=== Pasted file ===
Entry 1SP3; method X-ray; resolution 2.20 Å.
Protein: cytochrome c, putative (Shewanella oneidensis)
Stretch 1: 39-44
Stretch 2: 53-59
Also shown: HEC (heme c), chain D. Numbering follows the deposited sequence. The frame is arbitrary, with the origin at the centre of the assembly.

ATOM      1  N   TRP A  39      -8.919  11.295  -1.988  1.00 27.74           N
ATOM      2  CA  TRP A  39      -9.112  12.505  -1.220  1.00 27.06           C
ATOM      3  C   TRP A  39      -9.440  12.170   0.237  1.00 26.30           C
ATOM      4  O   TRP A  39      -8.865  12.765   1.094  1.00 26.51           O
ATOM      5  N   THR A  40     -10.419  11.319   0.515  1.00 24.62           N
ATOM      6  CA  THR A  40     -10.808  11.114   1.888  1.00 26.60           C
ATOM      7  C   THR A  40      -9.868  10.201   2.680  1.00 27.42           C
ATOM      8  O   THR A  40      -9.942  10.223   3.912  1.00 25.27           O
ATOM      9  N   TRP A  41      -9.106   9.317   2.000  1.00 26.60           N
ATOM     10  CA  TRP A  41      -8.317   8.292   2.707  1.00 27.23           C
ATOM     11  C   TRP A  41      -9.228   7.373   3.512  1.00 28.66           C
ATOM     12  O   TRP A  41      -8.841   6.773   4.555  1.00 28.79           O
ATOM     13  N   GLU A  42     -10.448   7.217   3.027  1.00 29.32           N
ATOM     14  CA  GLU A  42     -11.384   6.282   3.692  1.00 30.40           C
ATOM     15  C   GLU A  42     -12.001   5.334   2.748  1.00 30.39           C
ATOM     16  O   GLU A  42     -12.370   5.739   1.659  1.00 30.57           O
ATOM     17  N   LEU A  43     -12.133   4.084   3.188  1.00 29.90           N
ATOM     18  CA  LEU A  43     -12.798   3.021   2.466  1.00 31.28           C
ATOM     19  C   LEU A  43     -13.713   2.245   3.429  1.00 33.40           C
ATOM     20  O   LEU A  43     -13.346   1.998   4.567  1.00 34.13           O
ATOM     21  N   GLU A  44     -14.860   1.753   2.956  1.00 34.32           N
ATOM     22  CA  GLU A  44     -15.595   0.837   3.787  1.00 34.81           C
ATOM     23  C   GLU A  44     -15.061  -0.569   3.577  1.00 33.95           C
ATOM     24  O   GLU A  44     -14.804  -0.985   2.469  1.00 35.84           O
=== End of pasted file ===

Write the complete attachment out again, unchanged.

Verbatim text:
Entry 1SP3; method X-ray; resolution 2.20 Å.
Protein: cytochrome c, putative (Shewanella oneidensis)
Stretch 1: 39-44
Stretch 2: 53-59
Also shown: HEC (heme c), chain D. Numbering follows the deposited sequence. The frame is arbitrary, with the origin at the centre of the assembly.

ATOM      1  N   TRP A  39      -8.919  11.295  -1.988  1.00 27.74           N
ATOM      2  CA  TRP A  39      -9.112  12.505  -1.220  1.00 27.06           C
ATOM      3  C   TRP A  39      -9.440  12.170   0.237  1.00 26.30           C
ATOM      4  O   TRP A  39      -8.865  12.765   1.094  1.00 26.51           O
ATOM      5  N   THR A  40     -10.419  11.319   0.515  1.00 24.62           N
ATOM      6  CA  THR A  40     -10.808  11.114   1.888  1.00 26.60           C
ATOM      7  C   THR A  40      -9.868  10.201   2.680  1.00 27.42           C
ATOM      8  O   THR A  40      -9.942  10.223   3.912  1.00 25.27           O
ATOM      9  N   TRP A  41      -9.106   9.317   2.000  1.00 26.60           N
ATOM     10  CA  TRP A  41      -8.317   8.292   2.707  1.00 27.23           C
ATOM     11  C   TRP A  41      -9.228   7.373   3.512  1.00 28.66           C
ATOM     12  O   TRP A  41      -8.841   6.773   4.555  1.00 28.79           O
ATOM     13  N   GLU A  42     -10.448   7.217   3.027  1.00 29.32           N
ATOM     14  CA  GLU A  42     -11.384   6.282   3.692  1.00 30.40           C
ATOM     15  C   GLU A  42     -12.001   5.334   2.748  1.00 30.39           C
ATOM     16  O   GLU A  42     -12.370   5.739   1.659  1.00 30.57           O
ATOM     17  N   LEU A  43     -12.133   4.084   3.188  1.00 29.90           N
ATOM     18  CA  LEU A  43     -12.798   3.021   2.466  1.00 31.28           C
ATOM     19  C   LEU A  43     -13.713   2.245   3.429  1.00 33.40           C
ATOM     20  O   LEU A  43     -13.346   1.998   4.567  1.00 34.13           O
ATOM     21  N   GLU A  44     -14.860   1.753   2.956  1.00 34.32           N
ATOM     22  CA  GLU A  44     -15.595   0.837   3.787  1.00 34.81           C
ATOM     23  C   GLU A  44     -15.061  -0.569   3.577  1.00 33.95           C
ATOM     24  O   GLU A  44     -14.804  -0.985   2.469  1.00 35.84           O